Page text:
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Winery near Tokyo Offers Japan Wine with Variety Kept Secret for Half Year

The Yomiuri Shimbun
Takeru Kokubo holds his winery’s recent release called x at Funabashi Coq Winery in Funabashi, Chiba Prefecture.

FUNABASHI, Chiba — A winery not far from Tokyo has been offering customers some mysterious products this year.

Funabashi Coq Winery has released three new wines this year, including x, a wine in which the grape variety is kept secret. The single variety used in the wine is announced six months after release.

The winery is aiming to make wine more easily accessible so more people can enjoy it. It also asks for guesses to be made on social media of the grape variety used in x.

Takeru Kokubo opened the winery in 2021 in a residential area of Funabashi, Chiba Prefecture, about a 15-minute walk from Funabashi Station. He runs a restaurant and has written books on wine.

“I want to sell freshness,” he said, adding that he uses domestic grapes without filtration for a rustic quality.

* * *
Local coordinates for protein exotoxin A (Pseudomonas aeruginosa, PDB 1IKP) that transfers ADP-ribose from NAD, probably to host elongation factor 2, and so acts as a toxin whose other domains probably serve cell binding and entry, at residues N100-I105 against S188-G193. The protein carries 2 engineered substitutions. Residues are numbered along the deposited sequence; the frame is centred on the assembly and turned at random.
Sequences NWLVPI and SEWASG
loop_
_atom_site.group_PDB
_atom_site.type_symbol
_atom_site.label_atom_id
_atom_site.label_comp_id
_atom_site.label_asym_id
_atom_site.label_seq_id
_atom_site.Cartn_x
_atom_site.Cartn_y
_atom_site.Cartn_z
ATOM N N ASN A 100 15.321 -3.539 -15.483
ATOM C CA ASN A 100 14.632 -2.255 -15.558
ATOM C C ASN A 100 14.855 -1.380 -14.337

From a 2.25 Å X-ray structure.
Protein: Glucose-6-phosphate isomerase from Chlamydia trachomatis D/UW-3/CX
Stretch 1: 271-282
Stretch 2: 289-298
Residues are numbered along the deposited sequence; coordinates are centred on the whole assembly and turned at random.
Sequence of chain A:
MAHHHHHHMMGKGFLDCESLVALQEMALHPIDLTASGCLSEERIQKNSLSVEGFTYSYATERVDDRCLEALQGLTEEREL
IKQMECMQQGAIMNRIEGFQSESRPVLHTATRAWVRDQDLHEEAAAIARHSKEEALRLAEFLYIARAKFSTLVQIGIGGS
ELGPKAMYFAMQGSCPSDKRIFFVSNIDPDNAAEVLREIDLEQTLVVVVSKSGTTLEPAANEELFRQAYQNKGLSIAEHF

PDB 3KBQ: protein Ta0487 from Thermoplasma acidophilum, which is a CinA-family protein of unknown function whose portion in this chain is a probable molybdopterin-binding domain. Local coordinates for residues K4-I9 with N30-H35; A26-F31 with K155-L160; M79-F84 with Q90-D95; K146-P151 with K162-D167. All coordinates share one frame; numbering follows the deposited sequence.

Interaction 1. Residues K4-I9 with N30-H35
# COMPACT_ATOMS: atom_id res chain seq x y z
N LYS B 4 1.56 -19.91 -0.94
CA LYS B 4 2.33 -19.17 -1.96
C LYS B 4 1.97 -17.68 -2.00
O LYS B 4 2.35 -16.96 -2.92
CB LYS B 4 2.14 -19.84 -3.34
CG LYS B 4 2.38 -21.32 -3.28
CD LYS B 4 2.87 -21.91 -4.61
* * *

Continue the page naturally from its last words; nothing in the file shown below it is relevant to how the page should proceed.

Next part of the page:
His winery has been increasing its fan base as a kind of hometown wine through the holding of tasting events with area residents.

The three types of wine were released on Nov. 25. The x wine is a single-varietal wine of Japan made from grapes grown in the Tohoku region. It has a clean, dry taste, characterized by a full citrus aroma and acidity.

The grape variety used in x will be announced on May 7, 2024. Of the people who guess right, three of them will be selected by lottery to receive special goods.

“I want people to taste it without preconceptions about the variety,” Kokubo said. “It also provides an opportunity to interact between customers and stores that serve it.”

The other two recent releases are a white wine made from 100% Yamagata-grown Delaware grapes and an orange wine made from the same grapes macerated with the skins and seeds. The wines are sold at the winery, which is open on an irregular schedule, and are also available by mail order.

The winery plans to release eight types of wine through March 2024.

“We are very proud of them,” Kokubo said. “We hope people will try them.”